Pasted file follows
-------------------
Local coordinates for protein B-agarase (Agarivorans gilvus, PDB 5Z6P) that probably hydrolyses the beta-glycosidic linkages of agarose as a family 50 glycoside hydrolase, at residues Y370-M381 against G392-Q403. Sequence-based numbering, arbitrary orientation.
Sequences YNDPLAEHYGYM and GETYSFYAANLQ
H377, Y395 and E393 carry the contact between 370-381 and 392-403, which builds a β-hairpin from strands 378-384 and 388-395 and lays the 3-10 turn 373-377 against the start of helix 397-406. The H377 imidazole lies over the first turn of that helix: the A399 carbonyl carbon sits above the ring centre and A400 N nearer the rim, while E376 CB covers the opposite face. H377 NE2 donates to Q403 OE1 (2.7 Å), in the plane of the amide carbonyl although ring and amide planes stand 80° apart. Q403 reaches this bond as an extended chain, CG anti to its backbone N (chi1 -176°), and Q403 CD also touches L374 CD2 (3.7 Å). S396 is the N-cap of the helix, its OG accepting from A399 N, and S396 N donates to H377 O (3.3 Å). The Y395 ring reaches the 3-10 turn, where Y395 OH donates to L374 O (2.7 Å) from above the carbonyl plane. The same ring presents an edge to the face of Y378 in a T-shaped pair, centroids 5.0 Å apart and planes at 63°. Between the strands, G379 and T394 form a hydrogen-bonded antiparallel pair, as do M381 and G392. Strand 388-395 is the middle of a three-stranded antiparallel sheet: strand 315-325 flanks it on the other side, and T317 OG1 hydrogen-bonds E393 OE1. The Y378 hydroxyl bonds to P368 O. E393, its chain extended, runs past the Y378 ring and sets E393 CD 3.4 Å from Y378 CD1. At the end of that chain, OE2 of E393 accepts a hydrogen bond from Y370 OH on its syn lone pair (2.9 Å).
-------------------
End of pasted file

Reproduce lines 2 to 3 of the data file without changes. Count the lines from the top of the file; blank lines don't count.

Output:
Sequences YNDPLAEHYGYM and GETYSFYAANLQ
H377, Y395 and E393 carry the contact between 370-381 and 392-403, which builds a β-hairpin from strands 378-384 and 388-395 and lays the 3-10 turn 373-377 against the start of helix 397-406. The H377 imidazole lies over the first turn of that helix: the A399 carbonyl carbon sits above the ring centre and A400 N nearer the rim, while E376 CB covers the opposite face. H377 NE2 donates to Q403 OE1 (2.7 Å), in the plane of the amide carbonyl although ring and amide planes stand 80° apart. Q403 reaches this bond as an extended chain, CG anti to its backbone N (chi1 -176°), and Q403 CD also touches L374 CD2 (3.7 Å). S396 is the N-cap of the helix, its OG accepting from A399 N, and S396 N donates to H377 O (3.3 Å). The Y395 ring reaches the 3-10 turn, where Y395 OH donates to L374 O (2.7 Å) from above the carbonyl plane. The same ring presents an edge to the face of Y378 in a T-shaped pair, centroids 5.0 Å apart and planes at 63°. Between the strands, G379 and T394 form a hydrogen-bonded antiparallel pair, as do M381 and G392. Strand 388-395 is the middle of a three-stranded antiparallel sheet: strand 315-325 flanks it on the other side, and T317 OG1 hydrogen-bonds E393 OE1. The Y378 hydroxyl bonds to P368 O. E393, its chain extended, runs past the Y378 ring and sets E393 CD 3.4 Å from Y378 CD1. At the end of that chain, OE2 of E393 accepts a hydrogen bond from Y370 OH on its syn lone pair (2.9 Å).